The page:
I’d love to hear others thoughts on this news and how they think it affects farmers markets and other direct marketing outlets.

Forget ‘Whole Paycheck’—This Grocery Chain Now Beats Many Competitors’ Prices | TakePart” target=”_blank”>Whole Foods Story

Experience helps restaurant managers stick with local foods

In a study of the cost and benefits of purchasing local foods in restaurants, managers and chefs indicated that certain actions of local food producers stand out as reasons why they continue to buy local foods. For instance, managers said that a local farmer’s or producer’s response time — the time it took a business to respond and process an order — was more important than delivery time — how long it takes to actually receive the goods — as a factor when they considered buying local food products.
Managers did not seem to think food safety was an issue with handling local food.
Clear labeling is another selling point for restaurant managers who are purchasing foods in grocery stores and markets. The labels should be accurate and easy to read, containing specifications including weight, date and product details, for example, according to Sharma, who worked with Joonho Moon, doctoral student in hospitality management, Penn State, and Catherine Strohbehn, state extension specialist and adjunct professor in apparel, events and hospitality management, Iowa State University.

Amit Sharma, Joonho Moon, Catherine Strohbehn. Restaurant’s decision to purchase local foods: Influence of value chain activities. International Journal of Hospitality Management, 2014; 39: 130 DOI: 10.1016/j.ijhm.2014.01.009

First New Orleans recipient of Fresh Food Retail Initiative closes, puts store on market | The Lens

A Central City grocery store that received a low-interest loan under a city-funded program to bring fresh foods to under-served neighborhoods has been closed and placed on the market.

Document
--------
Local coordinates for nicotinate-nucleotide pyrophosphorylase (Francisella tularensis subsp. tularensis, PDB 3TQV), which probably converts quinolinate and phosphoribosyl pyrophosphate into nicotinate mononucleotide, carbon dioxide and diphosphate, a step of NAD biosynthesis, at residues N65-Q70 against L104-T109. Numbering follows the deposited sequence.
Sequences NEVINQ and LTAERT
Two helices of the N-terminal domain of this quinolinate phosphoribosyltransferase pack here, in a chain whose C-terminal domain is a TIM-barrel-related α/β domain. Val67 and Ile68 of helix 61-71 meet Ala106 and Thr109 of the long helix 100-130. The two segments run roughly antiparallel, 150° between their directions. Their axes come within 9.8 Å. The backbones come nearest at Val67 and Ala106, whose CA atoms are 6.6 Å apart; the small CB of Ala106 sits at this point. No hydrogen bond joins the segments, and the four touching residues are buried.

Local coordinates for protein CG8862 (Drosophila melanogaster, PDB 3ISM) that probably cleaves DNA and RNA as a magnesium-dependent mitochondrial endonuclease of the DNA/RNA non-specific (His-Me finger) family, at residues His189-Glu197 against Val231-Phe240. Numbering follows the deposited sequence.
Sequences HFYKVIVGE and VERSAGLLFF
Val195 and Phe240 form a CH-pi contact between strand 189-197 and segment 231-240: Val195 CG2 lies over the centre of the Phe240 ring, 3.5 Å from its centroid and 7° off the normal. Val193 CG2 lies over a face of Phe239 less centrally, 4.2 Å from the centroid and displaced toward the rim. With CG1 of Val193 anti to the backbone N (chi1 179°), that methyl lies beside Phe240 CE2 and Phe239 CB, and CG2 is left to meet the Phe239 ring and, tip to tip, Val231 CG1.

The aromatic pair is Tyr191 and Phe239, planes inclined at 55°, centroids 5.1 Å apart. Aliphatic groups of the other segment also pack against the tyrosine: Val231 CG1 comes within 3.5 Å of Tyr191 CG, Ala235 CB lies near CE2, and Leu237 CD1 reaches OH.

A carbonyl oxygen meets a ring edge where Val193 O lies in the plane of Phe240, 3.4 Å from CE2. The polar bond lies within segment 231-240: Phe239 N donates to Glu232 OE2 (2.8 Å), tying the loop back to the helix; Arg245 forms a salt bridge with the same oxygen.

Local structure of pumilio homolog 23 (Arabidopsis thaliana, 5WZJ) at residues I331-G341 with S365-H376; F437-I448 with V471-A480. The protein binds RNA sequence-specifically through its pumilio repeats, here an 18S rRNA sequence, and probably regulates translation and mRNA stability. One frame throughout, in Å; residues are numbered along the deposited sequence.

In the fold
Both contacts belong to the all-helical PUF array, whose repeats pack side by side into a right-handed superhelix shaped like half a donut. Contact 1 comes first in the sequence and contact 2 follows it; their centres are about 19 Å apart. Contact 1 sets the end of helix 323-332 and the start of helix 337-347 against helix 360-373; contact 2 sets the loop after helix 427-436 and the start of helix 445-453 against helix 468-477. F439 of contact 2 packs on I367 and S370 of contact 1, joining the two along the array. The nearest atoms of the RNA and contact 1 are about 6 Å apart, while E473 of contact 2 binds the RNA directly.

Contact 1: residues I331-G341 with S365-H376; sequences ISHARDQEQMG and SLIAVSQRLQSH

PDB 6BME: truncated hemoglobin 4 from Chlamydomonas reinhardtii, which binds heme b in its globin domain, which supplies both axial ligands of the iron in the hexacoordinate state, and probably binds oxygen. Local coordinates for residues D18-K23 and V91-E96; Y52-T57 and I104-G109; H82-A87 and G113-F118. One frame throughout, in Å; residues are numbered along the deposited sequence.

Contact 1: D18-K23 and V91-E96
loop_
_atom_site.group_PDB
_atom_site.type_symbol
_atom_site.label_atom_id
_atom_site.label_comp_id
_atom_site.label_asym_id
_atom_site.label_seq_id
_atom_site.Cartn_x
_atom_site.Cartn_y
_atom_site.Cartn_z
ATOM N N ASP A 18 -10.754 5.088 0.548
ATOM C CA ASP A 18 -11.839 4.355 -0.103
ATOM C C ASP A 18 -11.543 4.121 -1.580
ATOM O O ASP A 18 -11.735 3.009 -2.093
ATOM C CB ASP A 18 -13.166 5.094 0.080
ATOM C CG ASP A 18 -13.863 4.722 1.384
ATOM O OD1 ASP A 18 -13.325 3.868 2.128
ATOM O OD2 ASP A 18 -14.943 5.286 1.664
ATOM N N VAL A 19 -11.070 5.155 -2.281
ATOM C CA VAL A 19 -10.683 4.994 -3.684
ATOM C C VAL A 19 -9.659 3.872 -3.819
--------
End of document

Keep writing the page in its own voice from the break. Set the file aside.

Owner Doug Kariker said the store was too much work. “I can’t do it anymore,” he said. The store was not profitable, he said, “but in our business plan, we didn’t expect it to be” in the first year.

First recipient of Fresh Food Retail Initiative closes, puts store on market | The Lens.

As some of you know, I believe that the era of mission-driven farmers markets has just begun and that how we view our work needs to expand to help the farmers and buyers that we work with. In that mindset, we should begin to examine the idea of public markets entirely devoted to restaurant/grocer (then wholesale) sales of local goods, curated with the same intention and mission by those of us that currently manage retail farmers markets.
In order to do that, we should learn from wholesale terminals such as this one in Canada. I found a couple of things within this article about the Ontario Terminal fascinating. My notes are in italics.

In less than 40 seconds, DiLiso has placed his order: cabbage, cipollini onions, bean sprouts and bok choy. Na enters the data on a hand-held digital device then, with a mutual nod, moves on to another client, leaving DiLiso to gather up his vegetables.
That’s how deals are done at The Ontario Food Terminal, the giant U-shaped building on 16 hectares off the Queensway in west Toronto: friendly, no-nonsense, fast.

(Notice the ability to enter sales on a hand held device?)

———————————–

DiLiso and his small crew criss-cross the market to find sellers they trust who have the best deals on vegetables.
“It’s all about relationships,” DiLiso says.

(I dunno- it sounds like it is as much about price?)

Ontario Terminal story